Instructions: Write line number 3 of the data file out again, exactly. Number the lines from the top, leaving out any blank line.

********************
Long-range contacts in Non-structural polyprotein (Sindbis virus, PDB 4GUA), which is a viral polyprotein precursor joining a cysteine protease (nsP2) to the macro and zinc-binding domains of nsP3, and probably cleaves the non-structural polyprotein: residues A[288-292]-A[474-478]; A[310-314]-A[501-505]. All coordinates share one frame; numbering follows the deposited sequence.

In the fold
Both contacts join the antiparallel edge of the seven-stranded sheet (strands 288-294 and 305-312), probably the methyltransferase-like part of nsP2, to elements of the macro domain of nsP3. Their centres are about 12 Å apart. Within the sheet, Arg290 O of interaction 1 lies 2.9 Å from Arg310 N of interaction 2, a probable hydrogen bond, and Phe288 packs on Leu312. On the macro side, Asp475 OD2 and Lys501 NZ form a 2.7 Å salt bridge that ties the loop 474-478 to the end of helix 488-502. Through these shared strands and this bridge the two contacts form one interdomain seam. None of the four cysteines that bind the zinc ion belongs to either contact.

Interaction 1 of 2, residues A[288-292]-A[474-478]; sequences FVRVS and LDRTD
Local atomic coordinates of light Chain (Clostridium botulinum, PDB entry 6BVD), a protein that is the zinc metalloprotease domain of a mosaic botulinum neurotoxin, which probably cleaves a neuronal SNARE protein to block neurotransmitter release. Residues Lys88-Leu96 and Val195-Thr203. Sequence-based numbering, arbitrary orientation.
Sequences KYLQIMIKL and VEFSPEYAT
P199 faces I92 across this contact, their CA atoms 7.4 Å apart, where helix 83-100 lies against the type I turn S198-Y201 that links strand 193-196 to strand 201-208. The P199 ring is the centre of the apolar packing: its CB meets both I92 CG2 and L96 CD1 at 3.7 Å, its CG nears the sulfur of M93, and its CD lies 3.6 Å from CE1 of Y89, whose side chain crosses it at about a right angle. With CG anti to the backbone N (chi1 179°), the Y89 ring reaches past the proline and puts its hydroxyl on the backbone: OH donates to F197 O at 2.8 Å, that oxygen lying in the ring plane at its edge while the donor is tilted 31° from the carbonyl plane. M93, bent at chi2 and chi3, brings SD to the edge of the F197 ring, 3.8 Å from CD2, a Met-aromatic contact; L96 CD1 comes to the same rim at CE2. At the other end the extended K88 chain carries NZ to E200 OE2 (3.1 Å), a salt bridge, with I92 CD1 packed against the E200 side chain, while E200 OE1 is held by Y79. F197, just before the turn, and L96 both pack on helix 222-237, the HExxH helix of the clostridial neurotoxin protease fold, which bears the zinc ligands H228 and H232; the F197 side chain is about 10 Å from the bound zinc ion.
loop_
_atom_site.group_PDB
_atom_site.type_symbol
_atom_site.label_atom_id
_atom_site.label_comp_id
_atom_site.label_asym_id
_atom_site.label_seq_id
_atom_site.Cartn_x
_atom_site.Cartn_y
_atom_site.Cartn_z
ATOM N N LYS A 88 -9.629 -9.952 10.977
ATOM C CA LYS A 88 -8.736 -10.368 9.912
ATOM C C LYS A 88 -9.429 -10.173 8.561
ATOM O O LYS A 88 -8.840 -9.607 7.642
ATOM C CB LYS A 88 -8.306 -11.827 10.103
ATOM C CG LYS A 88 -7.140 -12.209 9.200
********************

Both contacts join the antiparallel edge of the seven-stranded sheet (strands 288-294 and 305-312), probably the methyltransferase-like part of nsP2, to elements of the macro domain of nsP3. Their centres are about 12 Å apart. Within the sheet, Arg290 O of interaction 1 lies 2.9 Å from Arg310 N of interaction 2, a probable hydrogen bond, and Phe288 packs on Leu312. On the macro side, Asp475 OD2 and Lys501 NZ form a 2.7 Å salt bridge that ties the loop 474-478 to the end of helix 488-502. Through these shared strands and this bridge the two contacts form one interdomain seam. None of the four cysteines that bind the zinc ion belongs to either contact.